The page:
The public pays the price by being cheated out of multiple voices, news and opinions as well as cultural diversity.

The situation was not any better on TV.

For many years only channels two and 10 were allowed to broadcast news. The result was boring, one-sided and all too often post-Zionist news programs. Of course, if the prime minister attacks the media this is immediately interpreted as an attempt to control it. A better alternative is, as we have done over the years, to point out to the prime minister, especially in view of the fact that he is also the communications minister, that if he really wanted to he could change the situation by reducing the powers of the regulatory agencies.

In fact, almost under the radar, this is precisely what he and his director general, Shlomo Filber, have been doing. Israel Channel 20 TV went on air on June 30, 2014. It was a cable station, operating under the watchful eyes of the CCTSB. Its mandate was to provide “Jewish” TV. That is, to assure that viewers would have the option of seeing more Jewish content than was available on other channels. It was considered an entertainment channel and specifically forbidden to broadcast news of any form.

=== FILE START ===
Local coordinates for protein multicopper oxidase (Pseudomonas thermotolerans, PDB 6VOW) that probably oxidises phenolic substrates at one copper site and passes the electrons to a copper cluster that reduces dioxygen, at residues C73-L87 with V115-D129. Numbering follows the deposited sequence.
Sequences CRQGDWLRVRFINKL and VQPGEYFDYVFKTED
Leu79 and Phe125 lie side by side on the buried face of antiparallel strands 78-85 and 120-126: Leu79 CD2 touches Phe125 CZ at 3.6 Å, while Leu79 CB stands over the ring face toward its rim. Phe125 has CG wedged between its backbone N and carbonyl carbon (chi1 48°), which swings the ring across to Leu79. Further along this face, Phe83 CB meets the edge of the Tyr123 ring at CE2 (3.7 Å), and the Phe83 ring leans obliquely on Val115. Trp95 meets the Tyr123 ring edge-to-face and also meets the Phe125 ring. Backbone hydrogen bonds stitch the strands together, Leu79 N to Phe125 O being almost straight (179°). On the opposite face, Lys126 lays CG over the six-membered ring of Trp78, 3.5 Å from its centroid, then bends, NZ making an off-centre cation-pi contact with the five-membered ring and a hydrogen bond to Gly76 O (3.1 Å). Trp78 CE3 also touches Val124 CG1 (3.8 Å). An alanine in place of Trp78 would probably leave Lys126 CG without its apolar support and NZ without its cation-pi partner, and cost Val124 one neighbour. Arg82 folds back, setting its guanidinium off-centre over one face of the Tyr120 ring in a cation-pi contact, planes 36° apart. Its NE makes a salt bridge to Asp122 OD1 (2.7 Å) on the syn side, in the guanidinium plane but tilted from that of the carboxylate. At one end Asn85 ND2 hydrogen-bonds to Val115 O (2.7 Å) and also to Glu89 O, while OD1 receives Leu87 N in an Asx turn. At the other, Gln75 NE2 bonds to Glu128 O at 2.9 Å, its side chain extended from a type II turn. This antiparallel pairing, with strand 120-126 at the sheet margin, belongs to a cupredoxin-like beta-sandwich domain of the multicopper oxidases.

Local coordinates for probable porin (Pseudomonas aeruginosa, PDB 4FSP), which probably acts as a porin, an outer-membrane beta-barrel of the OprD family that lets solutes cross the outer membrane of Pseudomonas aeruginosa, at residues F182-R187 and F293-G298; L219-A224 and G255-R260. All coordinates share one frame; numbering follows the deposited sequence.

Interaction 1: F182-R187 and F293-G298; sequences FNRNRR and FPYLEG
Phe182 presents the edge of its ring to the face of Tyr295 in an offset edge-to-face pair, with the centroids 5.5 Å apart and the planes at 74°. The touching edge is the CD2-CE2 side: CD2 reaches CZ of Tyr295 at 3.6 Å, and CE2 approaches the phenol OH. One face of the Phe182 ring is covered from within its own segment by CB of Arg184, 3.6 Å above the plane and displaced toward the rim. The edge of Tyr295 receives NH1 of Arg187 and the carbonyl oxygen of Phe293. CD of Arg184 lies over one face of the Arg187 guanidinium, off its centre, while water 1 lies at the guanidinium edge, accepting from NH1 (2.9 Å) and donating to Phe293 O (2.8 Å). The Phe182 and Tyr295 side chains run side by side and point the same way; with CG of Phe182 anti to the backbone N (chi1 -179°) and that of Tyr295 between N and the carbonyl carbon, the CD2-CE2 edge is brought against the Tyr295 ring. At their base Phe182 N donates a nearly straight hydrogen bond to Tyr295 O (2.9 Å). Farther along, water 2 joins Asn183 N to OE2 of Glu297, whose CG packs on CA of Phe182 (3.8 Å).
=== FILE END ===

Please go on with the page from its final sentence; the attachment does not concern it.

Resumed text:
The channel, true to its mandate, did the unthinkable: it displayed the Israeli flag on its broadcasts. Instead of welcoming the change, Haaretz was upset. On March 30, 2015, Rogel Alpher ran a piece headlined, “Channel 20: An Illegal Outpost on our Television Screens.” The subtitle was “by displaying an Israeli flag every second of every day, the cable station – which is supposed to broadcast Jewish content, not right-wing propaganda – looks more like the state-run channel in some dictatorial Arab regime.”

Worse, though, the channel very much wanted to broadcast news. The CCTSB forbade it. As summarized in a recent article on the INN website by Ofra Lax, the channel managed to get itself fined a total of NIS 400,000 for broadcasting news without permission. TV channels two and 10 were outraged. They rightly perceived that in time, Channel 20 would encroach upon their monopoly. Channel 10, the perennial thief of public funds and violator of written contracts, even went to the Supreme Court demanding that Channel 20 not be allowed to broadcast news.